Wife After Wife

Feb 06, 2020 by Valerie Taylor, in What I'm Reading

Wife After Wife book cover photoWife After Wife proves history repeats itself. As I read Olivia Hayfield’s debut novel, Wife After Wife (Berkley), about a serial philanderer, I kept yelling, “Off with his…head.” As you read it, the story will seem predictable if you’re familiar with the history and legend of King Henry VIII.

Even though you may think you’ve heard it all, you’ll be instantly absorbed by Olivia Hayfield’s mastery of the subject and entertaining, lively prose, starting with how she names her characters.


With a tip of a crown to the past, Hayfield gives us Harry Rose, a modern-day King Henry VIII. You may recall, Harry is the common name for Henry in medieval England and Rose is a bow to the War of the Roses, which ended during King Henry VII’s reign.


Like the King, Hayfield’s Harry is educated, wealthy, handsome, and romantic. Unable to keep his pants on, “He could charm the birds out of the trees.” You’ll be more than satisfied with how Hayfield introduces and disposes of each of Harry’s wives with all the steamy salacious trimmings. And with a nod to today’s culture, Harry even meets one of his amours in an online chat room.


But that’s only one side of Harry Rose.


As expected, he is also cruel, domineering, a bully, especially when it comes to ruling Rose Corp., the media company he’s inherited from his father. Determined to grow his empire and defeat his rivals, Harry launches a new magazine, the Rack, an aptly-named celebrity magazine whose purpose is to reveal “the real person behind the façade.”


With his brand and domain expanding, he recklessly continues his personal pursuits. Though he doesn’t lose his kingdom for a horse, Harry is hospitalized after a horrendous car accident. A severe leg injury forces him off his game, becoming addicted to painkillers and increasingly obese. When he marries his sixth wife, Harry’s struggle to conquer his nightmares fades, but not completely. His past reputation continues to haunt him until he’s finally forced to give up his ghosts.


While Hayfield positions Terri “Baskin-“ Robbins More, a well-known reporter, as Harry’s antagonist, I’d suggest Harry is his own antagonist. Poppycock, you say?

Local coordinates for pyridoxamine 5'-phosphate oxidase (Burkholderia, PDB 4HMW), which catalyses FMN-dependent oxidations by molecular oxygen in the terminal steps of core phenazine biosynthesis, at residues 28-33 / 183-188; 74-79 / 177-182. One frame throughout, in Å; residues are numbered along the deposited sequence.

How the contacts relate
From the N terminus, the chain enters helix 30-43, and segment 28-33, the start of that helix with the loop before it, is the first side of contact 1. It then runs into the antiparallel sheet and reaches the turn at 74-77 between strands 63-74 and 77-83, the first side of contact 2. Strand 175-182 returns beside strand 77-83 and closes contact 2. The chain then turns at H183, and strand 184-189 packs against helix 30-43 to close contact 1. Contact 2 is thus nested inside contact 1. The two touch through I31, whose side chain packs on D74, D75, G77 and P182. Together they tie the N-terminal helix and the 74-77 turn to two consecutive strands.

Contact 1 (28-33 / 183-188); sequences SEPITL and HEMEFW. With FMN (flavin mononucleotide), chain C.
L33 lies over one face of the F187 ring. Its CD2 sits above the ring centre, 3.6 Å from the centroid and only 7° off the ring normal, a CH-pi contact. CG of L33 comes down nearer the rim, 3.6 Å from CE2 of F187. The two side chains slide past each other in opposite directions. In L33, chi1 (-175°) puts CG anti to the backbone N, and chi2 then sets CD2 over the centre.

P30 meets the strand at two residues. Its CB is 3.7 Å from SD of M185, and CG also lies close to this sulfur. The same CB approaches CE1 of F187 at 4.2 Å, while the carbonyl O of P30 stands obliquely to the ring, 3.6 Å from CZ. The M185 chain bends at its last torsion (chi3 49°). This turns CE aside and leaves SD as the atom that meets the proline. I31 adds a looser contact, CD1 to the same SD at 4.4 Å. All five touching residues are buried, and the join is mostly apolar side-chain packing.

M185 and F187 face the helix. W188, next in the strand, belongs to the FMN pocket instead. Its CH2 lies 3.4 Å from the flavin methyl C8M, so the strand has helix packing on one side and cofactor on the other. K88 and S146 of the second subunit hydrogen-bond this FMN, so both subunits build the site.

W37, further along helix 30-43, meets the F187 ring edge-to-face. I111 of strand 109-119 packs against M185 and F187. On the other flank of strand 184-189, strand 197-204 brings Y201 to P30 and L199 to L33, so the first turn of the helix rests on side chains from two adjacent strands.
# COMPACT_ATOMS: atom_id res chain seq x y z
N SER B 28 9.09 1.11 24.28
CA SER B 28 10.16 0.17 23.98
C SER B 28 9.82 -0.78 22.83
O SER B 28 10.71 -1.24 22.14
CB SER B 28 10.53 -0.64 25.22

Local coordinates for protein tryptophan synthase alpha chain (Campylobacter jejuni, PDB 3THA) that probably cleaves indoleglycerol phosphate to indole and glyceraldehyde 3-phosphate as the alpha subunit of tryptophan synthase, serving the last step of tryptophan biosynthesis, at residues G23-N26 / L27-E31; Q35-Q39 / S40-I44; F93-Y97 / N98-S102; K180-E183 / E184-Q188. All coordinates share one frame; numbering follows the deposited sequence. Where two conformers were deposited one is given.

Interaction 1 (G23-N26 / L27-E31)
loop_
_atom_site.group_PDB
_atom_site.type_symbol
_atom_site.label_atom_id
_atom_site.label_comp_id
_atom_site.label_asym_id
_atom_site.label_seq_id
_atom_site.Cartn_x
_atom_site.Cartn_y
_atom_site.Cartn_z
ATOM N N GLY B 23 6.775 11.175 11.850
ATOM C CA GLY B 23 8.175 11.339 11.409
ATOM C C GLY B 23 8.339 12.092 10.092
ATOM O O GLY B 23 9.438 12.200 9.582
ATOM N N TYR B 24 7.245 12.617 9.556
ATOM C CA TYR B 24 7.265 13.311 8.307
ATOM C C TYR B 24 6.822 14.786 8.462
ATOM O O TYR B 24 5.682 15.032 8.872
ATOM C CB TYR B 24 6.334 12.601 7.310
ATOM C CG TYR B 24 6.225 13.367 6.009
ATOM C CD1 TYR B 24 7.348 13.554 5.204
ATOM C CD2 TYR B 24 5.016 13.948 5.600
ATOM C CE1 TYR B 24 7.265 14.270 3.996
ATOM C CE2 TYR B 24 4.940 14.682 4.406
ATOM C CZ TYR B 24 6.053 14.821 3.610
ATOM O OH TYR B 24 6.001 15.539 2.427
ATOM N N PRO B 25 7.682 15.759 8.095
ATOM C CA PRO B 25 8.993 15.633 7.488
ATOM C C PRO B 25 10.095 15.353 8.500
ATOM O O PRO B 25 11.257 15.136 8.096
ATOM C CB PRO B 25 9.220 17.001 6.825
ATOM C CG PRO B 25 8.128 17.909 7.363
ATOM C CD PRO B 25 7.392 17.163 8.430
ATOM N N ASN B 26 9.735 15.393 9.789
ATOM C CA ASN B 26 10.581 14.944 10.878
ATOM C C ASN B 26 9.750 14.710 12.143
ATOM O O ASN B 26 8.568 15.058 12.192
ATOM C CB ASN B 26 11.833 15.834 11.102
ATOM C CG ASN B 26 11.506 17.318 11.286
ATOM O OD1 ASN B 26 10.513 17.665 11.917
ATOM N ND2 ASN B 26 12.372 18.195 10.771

Consider this. Terri, notably, is one of the few women Harry does not try to bed. When he recruits her to be editor of the Rack, she plays the role of his conscience, challenging his decisions and actions. However, if you try to slot Harry into one of the three common central plots: Man vs. Man, Man vs. Nature, and Man vs. Self, it’s clear Harry is his own worst enemy. Though he wants to be happy, his own obsessions prevent him from being so. Rather than being a strong, modern Renaissance man, Harry is weak and totally responsible for his own downfall, not Terri.


So, is Terri or Harry the antagonist? You be the judge.


No book relating to King Henry VIII would be complete without addressing his fixation on producing a male heir. Hayfield does not disappoint in this regard, but she doesn’t overplay this theme. Rather it’s there, always an undercurrent, like an itch you can’t quite reach. Cleverly, Hayfield weaves just enough of Harry’s daughters into the plot, easily setting us up for the sequel, Sister to Sister.


Don’t fret if your recollection of the history is a bit rusty. You could head to Google, but you don’t have to. Hayfield provides a description of the cast of characters and answers questions in a Reader’s Guide at the close of the novel.


All things considered, whether you’re a fan of the British Royals or not, I’d bet more than a quid you’ll find Wife After Wife a jolly good read.

This review was originally posted on BookTrib.com on February 6, 2020.